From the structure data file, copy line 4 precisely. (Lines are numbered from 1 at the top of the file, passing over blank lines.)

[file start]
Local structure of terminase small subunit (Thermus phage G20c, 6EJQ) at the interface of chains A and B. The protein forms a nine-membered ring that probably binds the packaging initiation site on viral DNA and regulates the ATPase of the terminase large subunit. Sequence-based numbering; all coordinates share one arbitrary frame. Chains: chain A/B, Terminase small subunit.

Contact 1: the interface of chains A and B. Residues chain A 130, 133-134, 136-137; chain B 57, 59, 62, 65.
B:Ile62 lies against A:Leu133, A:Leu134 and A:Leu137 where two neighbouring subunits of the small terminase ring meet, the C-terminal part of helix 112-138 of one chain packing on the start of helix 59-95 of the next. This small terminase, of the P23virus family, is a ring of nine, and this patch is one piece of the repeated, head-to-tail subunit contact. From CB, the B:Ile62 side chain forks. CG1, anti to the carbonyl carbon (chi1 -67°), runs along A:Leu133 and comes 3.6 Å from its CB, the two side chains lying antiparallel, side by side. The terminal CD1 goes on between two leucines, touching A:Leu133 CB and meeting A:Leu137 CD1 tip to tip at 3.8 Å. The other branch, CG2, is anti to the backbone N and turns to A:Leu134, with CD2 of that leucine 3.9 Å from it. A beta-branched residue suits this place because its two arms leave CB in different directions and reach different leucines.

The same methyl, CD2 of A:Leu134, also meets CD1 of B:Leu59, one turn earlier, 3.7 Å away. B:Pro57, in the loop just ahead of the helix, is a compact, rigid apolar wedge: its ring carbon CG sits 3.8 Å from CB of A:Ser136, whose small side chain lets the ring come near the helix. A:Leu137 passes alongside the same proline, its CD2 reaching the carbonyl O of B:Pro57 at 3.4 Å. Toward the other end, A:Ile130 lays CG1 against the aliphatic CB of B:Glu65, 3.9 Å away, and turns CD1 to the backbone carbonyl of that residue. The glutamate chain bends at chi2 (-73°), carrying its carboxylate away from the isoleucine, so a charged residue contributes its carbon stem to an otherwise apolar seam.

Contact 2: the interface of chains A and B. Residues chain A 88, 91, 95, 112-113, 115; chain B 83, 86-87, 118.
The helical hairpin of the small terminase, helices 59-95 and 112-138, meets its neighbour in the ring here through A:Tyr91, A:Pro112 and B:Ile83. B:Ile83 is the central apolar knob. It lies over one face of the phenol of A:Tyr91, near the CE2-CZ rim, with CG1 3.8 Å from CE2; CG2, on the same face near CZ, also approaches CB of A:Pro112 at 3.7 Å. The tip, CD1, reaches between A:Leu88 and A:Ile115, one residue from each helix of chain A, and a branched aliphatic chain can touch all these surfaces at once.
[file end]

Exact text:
The same methyl, CD2 of A:Leu134, also meets CD1 of B:Leu59, one turn earlier, 3.7 Å away. B:Pro57, in the loop just ahead of the helix, is a compact, rigid apolar wedge: its ring carbon CG sits 3.8 Å from CB of A:Ser136, whose small side chain lets the ring come near the helix. A:Leu137 passes alongside the same proline, its CD2 reaching the carbonyl O of B:Pro57 at 3.4 Å. Toward the other end, A:Ile130 lays CG1 against the aliphatic CB of B:Glu65, 3.9 Å away, and turns CD1 to the backbone carbonyl of that residue. The glutamate chain bends at chi2 (-73°), carrying its carboxylate away from the isoleucine, so a charged residue contributes its carbon stem to an otherwise apolar seam.